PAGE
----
Opinion research sees sharp divide over the shooting of Trayvon Martin, with Whites and Republicans most likely to back Zimmerman
On July 13th, a Florida jury proclaimed George Zimmerman not guilty on any charges in the 2012 shooting death of Trayvon Martin. This has scarcely silenced debate on the subject, however, with many still passionately debating whether Zimmerman was justified in shooting Martin and whether he should face additional federal charges.
New research from YouGov shows America sharply divided on these questions. Overall, 32% of Americans believe that George Zimmerman was justified in shooting Trayvon Martin after an altercation began between the neighborhood watch volunteer and the Florida teen. 41% say that Zimmerman was not justified in shooting him.
The question reveals stark political and racial differences. A majority of (71%) Democrats say that Zimmerman was not justified in shooting Martin, while a majority (60%) of Republicans say that he was.
80% of African-Americans think that Zimmerman was not justified in the shooting, while Whites were nearly evenly split with 36% saying that the shooting was justified and 39% saying it was not. Hispanics mirrored most closely the national average, with 30% believing the shooting to be justified and 43% say that it was not justified.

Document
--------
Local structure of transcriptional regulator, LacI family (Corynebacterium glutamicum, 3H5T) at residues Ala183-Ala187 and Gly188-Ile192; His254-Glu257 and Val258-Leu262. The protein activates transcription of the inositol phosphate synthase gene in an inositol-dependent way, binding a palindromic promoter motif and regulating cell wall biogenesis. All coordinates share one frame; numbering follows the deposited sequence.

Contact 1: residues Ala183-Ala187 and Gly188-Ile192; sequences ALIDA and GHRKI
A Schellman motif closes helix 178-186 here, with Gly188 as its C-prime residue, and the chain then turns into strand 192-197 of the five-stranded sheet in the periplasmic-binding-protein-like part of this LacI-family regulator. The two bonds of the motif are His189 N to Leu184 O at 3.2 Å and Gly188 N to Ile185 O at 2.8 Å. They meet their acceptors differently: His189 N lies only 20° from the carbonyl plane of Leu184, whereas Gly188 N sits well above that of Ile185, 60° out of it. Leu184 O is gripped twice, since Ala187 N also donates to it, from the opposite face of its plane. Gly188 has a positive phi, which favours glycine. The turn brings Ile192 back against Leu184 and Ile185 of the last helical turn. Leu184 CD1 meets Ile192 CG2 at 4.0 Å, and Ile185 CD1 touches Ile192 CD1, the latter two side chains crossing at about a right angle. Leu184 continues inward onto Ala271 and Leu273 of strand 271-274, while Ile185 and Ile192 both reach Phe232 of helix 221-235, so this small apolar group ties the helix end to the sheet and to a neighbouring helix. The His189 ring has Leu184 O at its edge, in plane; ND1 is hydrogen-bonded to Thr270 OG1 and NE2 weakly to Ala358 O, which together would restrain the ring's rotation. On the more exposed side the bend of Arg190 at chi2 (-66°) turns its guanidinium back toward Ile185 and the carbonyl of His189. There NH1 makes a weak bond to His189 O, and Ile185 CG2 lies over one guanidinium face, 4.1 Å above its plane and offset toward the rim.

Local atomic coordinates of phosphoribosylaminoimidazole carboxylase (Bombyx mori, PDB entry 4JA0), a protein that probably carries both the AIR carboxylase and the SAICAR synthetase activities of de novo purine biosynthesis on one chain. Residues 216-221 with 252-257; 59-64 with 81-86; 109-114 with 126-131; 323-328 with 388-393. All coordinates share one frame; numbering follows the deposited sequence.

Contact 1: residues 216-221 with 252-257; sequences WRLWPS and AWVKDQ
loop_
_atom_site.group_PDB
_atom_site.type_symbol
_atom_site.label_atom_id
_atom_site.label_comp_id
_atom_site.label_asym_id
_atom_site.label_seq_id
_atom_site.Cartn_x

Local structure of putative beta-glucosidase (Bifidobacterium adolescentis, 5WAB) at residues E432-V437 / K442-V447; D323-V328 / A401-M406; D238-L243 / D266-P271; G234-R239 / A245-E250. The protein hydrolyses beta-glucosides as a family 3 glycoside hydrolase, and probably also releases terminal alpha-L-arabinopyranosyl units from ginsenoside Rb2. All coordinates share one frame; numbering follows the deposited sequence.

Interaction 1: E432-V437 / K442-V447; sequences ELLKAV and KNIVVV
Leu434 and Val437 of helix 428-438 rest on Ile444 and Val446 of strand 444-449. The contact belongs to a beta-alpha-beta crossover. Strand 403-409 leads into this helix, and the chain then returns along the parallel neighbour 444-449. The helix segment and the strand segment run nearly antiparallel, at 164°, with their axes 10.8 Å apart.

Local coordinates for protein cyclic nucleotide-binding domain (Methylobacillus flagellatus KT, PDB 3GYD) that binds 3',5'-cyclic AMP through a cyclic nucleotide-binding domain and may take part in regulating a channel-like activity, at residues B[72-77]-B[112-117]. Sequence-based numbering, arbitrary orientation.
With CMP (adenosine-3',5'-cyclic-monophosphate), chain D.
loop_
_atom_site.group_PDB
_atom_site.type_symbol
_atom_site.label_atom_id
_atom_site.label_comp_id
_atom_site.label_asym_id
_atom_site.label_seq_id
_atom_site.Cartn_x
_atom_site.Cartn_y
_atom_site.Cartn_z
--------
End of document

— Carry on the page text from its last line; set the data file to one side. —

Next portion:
While Americans are more likely to say the shooting was not justified, only 26% think that Zimmerman should face federal prosecution under hate crimes legislation for his actions. 54% say that he should not face such prosecution.
Again, Americans are firmly divided by race and political affiliation on the question. Slightly more Democrats (44%) say that he should face prosecution than not (33%). The vast majority of Republicans (80%), on the other hand, say that he should not face federal hate crimes charges.
Black adults are most likely to say that he should face federal prosection, with 66% saying that he should. 63% of white adults on the other hand say that he should not be federally prosecuted. Hispanics are more split, with 26% supporting federal prosecution and 39% opposing it.
The Justice Department has said that they are looking into whether there is sufficient evidence to file federal charges against Zimmerman. While analysts say that the likelihood of a succcesful prosecution, probably under federal hate crimes legislation, is slim, more than a million people have signed an online NAACP petition requesting it and protests against the not guilty verdict have occured across the country.
Full results can be found here.